- Organizations are implementing new technology into their health IT infrastructure to increase operational efficiency and improve patient care. As IT infrastructures continue to grow, organizations are in need of a solution to be sure that they are getting the most out of infrastructure tools.
Managed care company Molina Health found that its health IT infrastructure grew rapidly over the past several years, causing its Vice President of Enterprise Infrastructure Ben Gordon to implement an operational intelligence solution to gain more visibility and control over the growing systems.
“I realized that we needed to do something a bit different to get our hands around the ever growing and expanding infrastructure and the complexities that come with that,” Gordon explained to HITInfrastrcture.com. “We chose to look at all the tools that we had in the environment. We were very big on automating as much of our infrastructure as possible.
We realized that we wanted to get the greatest amount of visibility from the services point of view, the claims engine, the things that drive either patient outcomes or revenue within the organization and we wanted to monitor them from within.”
Similar to many other healthcare organizations, Molina was faced with advancing technology to improve operations and user experience, while cutting back IT infrastructure costs. Molina enlisted the services of Splunk’s operational intelligence technology to map out how its technology systems worked together and to eliminate redundancies.
Gordon explained that Splunk’s operational intelligence solution became a central piece of Molina’s health IT infrastructure. The solution allowed Molina to rationalize its tools. Molina also integrated the rest of its tools and applications using Splunk as the central one.
“Splunk is used by our operations center primarily as a dashboard or a single pane of glass where we have visually mapped out all of our core services like claims or how patients interact with our website or our call center,” said Gordon. “It’s all been mapped out so the operations center spends a lot of time watching those dashboards. They’re near real-time and as things come up or things turn yellow or red, the teams are either diving down deeper in the Slunk log or our tools are actually linked through those Splunk dashboards where they can just click on appropriate tool to resolve the issues.”
Molina uses the Splunk Collectors that provides 90-day real-time data then dumps long-term data into a data lake to be used for trending analysis if issues arise. The solution allows Molina to determine if issues were preventable by analyzing patterns. This gives IT administrators a near real-time response to issues and also provides enough information for proactive responses.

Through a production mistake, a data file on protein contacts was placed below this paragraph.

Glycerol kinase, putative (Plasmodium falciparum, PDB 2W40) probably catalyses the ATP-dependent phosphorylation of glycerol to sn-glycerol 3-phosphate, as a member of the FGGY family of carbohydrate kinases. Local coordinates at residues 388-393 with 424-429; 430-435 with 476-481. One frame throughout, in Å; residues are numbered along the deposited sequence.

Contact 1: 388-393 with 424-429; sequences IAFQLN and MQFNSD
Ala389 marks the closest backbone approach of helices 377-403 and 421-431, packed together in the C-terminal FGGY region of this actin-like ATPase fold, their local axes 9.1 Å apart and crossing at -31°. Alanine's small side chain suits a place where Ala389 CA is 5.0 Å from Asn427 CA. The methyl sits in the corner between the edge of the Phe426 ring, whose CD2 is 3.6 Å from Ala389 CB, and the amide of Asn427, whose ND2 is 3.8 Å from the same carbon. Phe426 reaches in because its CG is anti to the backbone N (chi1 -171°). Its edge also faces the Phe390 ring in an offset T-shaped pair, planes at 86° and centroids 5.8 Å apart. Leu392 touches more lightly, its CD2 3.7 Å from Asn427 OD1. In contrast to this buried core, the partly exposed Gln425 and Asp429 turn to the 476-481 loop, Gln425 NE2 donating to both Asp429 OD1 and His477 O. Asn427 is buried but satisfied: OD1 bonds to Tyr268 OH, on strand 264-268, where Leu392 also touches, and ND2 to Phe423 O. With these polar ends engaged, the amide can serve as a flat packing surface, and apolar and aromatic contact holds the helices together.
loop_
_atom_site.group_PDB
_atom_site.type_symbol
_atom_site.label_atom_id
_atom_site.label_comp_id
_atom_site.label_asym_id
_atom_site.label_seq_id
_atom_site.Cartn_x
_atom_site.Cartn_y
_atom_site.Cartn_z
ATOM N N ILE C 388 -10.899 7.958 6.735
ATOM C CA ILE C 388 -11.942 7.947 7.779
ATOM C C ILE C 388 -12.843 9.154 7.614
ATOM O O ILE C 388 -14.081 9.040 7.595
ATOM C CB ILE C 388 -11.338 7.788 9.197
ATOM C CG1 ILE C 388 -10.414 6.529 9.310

Molina’s operational intelligence solution has benefited the organization by reducing the learning curve for new operational employees. New employees are often faced with learning names, acronyms and connections.
“The visual dashboards really help provide a visual reference point,” stated Gordon. “When you say, ‘I have a claims engine,’ now you can physically see it because it’s right there in front of you. You can see how things flow from a visual perspective and we’ve found that really reduces the learning curve.”
Gordon explained that to build out the dashboards, developers and operational employees needed to come together. While it was a challenge, building the dashboards gave them better insight into the infrastructure systems.
“It was great because they learned a lot from each other in terms of how things truly operate within the organization and a lot of interesting insights came out of it, such as how do we simplify the environment? Are the alerts coming through real or not? There was a lot of cleanup effort in removing technical debt which was part of the process of building the dashboards,” said Gordon.
Molina has benefitted financially from implementing Splunk. The organization was able to consolidate tools and replace legacy tools that don’t function efficiently enough for a modern health IT infrastructure.
Molina also found that the number of tickets went down significantly, freeing up IT staff to spend more time on projects instead of trouble shooting issues.
“Less people are needed to do operational work so the investment goes into project deliver, quality, and automation,” Gordon concluded. “We felt like we needed something like Splunk to be able to automate. I’m a firm believer in that you can’t automate what you can’t see, so having that in place has given us the ability to really see where we spend our time automating our infrastructure as well.”